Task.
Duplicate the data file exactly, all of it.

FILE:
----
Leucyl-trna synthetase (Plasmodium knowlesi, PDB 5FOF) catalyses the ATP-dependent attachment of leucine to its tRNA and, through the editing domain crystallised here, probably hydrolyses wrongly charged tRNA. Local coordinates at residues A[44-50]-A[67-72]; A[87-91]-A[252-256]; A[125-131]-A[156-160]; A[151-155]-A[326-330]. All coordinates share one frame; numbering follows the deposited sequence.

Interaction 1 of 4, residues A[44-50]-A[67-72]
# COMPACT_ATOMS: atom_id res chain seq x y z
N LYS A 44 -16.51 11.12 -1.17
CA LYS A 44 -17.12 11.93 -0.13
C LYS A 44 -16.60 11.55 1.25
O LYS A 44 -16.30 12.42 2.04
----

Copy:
Leucyl-trna synthetase (Plasmodium knowlesi, PDB 5FOF) catalyses the ATP-dependent attachment of leucine to its tRNA and, through the editing domain crystallised here, probably hydrolyses wrongly charged tRNA. Local coordinates at residues A[44-50]-A[67-72]; A[87-91]-A[252-256]; A[125-131]-A[156-160]; A[151-155]-A[326-330]. All coordinates share one frame; numbering follows the deposited sequence.

Interaction 1 of 4, residues A[44-50]-A[67-72]
# COMPACT_ATOMS: atom_id res chain seq x y z
N LYS A 44 -16.51 11.12 -1.17
CA LYS A 44 -17.12 11.93 -0.13
C LYS A 44 -16.60 11.55 1.25
O LYS A 44 -16.30 12.42 2.04